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IIHS Crash Test Reveals SUV Safety Concerns

The Insurance Institute for Highway Safety has released its findings on the newest crash test for mid-size sport utility vehicles, and the results may leave some drivers feeling a little uneasy. The IIHS is an independent research organization that submits vehicles to more demanding tests than the government standard, producing an annual list of “top safety picks” and exposing popular models that do not pass the especially strict crash tests. Of the nine major models analyzed in the “small overlap test,” only two passed with the highest rating of “good” while three popular models failed with the lowest possible rating of “poor.”

The small overlap test was introduced about a year and a half ago, and requires cars to travel 40 miles per hour into a rigid barrier. It differs from the government frontal crash test because the impact is concentrated to the left front corner of the car. According to the IIHS, “the small overlap test replicates what happens when the front corner of a vehicle collides with another vehicle or an object such as a tree or utility pole.” Because only 25 percent of the vehicle’s front end strikes the barrier, it is difficult for the car to redistribute energy away from the driver and the occupant compartment can collapse.

The following mid-size sport utility vehicles were submitted to the IIHS small overlap test:
• GMC Terrain • Chevrolet Equinox • Toyota Highlander • Jeep Grand Cherokee • Honda Pilot • Ford Explorer • Toyota 4Runner • Kia Sorrento • Mazda CX-9
Of the nine tested, only the GMC Terrain and Chevrolet Equinox passed the test with a “good” rating. Chevrolet is a division of General Motors, as is GMC, and the Terrain and Equinox are often referred to as “body twins.” The Honda Pilot, Mazda CX-9, and Kia Sorrento all failed with a “poor” rating. While the test uses six points of data collection in the test, the findings were focused on two specific areas: survival space for the driver after the crash and the protection offered by the car’s airbag system.

Because the small overlap test intentionally bypasses the main structures of the vehicle’s front-end crush zone, the passenger cavity must withstand extreme pressure to maintain enough space around the driver’s body to prevent injury and allow him or her to exit the vehicle safely. The added stress can cause the roof to collapse and parts of the dashboard, steering column, and pedals to shift forward into the cavity, pinning the driver in the seat and potentially causing serious or fatal injuries. In addition, it is crucial that the occupant’s head, neck, and body are cushioned by the airbags. Any gaps could result in serious injury or death if the head comes in contact with rigid surfaces at a high speed.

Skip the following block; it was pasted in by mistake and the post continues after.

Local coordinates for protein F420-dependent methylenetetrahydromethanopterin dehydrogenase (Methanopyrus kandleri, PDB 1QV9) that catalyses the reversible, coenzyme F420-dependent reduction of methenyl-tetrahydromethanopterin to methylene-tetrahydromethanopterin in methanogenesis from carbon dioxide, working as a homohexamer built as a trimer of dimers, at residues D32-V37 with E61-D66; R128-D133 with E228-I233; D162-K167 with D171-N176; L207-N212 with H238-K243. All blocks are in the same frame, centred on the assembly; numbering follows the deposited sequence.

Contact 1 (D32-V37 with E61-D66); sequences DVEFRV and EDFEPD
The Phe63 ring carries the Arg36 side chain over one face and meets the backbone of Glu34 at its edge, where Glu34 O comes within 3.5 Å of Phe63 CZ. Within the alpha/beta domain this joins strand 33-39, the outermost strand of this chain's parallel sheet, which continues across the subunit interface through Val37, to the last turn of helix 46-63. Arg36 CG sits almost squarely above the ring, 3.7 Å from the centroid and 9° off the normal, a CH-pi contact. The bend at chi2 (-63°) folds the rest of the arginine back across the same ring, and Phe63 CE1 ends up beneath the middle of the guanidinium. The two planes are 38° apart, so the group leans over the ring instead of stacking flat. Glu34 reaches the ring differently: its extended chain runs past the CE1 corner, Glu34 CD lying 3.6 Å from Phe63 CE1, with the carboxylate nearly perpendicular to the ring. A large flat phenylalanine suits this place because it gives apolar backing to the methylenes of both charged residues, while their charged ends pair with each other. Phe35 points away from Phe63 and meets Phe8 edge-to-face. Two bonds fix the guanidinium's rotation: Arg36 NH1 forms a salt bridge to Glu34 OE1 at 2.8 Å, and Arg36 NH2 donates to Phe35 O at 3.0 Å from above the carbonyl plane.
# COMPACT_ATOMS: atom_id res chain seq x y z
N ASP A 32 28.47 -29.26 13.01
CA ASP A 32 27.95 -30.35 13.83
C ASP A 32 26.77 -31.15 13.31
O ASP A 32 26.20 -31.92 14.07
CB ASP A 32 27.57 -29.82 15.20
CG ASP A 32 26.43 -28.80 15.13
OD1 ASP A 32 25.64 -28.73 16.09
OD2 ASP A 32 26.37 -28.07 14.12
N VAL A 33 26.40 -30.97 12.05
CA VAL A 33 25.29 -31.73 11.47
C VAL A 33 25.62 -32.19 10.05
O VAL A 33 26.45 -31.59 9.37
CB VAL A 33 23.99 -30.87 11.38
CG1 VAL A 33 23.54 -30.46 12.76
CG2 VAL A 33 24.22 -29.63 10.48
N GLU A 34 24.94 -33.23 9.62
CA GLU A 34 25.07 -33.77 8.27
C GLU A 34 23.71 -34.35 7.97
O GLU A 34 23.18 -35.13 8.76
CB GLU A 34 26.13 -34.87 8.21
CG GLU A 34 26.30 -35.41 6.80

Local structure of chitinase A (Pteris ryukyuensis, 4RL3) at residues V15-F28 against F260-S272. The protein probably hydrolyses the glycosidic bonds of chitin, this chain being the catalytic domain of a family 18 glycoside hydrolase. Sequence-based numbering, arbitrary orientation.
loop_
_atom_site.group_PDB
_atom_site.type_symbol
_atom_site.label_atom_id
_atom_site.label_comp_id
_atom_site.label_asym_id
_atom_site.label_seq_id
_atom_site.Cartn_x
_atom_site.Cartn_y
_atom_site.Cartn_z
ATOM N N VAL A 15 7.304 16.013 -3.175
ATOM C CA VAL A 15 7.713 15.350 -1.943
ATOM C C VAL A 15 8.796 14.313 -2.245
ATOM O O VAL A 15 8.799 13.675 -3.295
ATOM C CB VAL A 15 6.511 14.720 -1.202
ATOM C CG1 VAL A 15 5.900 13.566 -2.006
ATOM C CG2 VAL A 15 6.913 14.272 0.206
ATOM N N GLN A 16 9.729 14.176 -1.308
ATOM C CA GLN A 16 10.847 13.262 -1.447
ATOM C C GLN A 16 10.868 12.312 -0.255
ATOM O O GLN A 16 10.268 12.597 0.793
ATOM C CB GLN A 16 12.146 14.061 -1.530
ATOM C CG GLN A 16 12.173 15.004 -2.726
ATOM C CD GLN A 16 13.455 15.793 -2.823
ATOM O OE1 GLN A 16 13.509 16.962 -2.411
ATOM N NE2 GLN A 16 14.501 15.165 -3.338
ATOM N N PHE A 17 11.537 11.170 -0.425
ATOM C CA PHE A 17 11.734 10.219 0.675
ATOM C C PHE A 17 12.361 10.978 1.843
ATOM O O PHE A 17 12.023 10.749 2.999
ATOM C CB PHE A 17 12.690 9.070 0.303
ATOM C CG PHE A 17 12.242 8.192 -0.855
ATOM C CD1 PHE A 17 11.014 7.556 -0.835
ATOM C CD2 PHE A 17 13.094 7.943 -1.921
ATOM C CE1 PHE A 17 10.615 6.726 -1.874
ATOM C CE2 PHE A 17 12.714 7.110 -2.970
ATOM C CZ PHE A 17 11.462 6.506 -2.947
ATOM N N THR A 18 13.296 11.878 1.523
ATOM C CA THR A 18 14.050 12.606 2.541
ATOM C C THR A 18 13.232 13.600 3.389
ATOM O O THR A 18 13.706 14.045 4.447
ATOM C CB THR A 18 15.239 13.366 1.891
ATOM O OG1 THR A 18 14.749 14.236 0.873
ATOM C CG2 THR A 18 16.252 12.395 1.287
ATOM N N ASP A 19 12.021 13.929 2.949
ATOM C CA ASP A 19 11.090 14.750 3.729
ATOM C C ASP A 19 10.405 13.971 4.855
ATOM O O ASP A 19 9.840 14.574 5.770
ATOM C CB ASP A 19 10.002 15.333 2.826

According to the IIHS, the Terrain and Equinox were able to withstand the test thanks to “modifications on 2014 models to their front structure and door-hinge pillars.” Results concluded that, “driver space was well-maintained, and the dummy’s movement was well-controlled. The dummy’s head hit the frontal airbag and stayed there.”

In contrast, the Honda Pilot was the worst performer of the group. The survival space for the driver was “severely compromised.” The parking brake petal was pushed inward more than a foot, and the dummy’s head slid right off the frontal airbag as the steering column shifted almost six inches to the right. Data analyzed from the test is consistent with serious injuries to the hip, knee, and lower leg.

Technology has made incredible advancements in vehicle safety, saving millions of lives every year. However, car accidents remain a serious threat for drivers. The CDC reports that, “in the United States, a person is treated in an emergency room for car-accident related injuries every ten seconds.”

Injuries resulting from a motor vehicle accident can be extremely painful and life-altering. Victims may not be able to return to work or participate in everyday activities. Often they are left to deal with the physical, emotional, and financial aftermath without any assistance. If you or a loved one has been injured in a motor vehicle accident, Altman & Altman would like to help. Even if there is a criminal case against the person that you believe caused your Massachusetts personal injury accident or a loved one’s wrongful death, you may also be able to pursue a civil case to sue for damages. You should contact a Boston injury lawyer right away to find out whether to proceed with this route.

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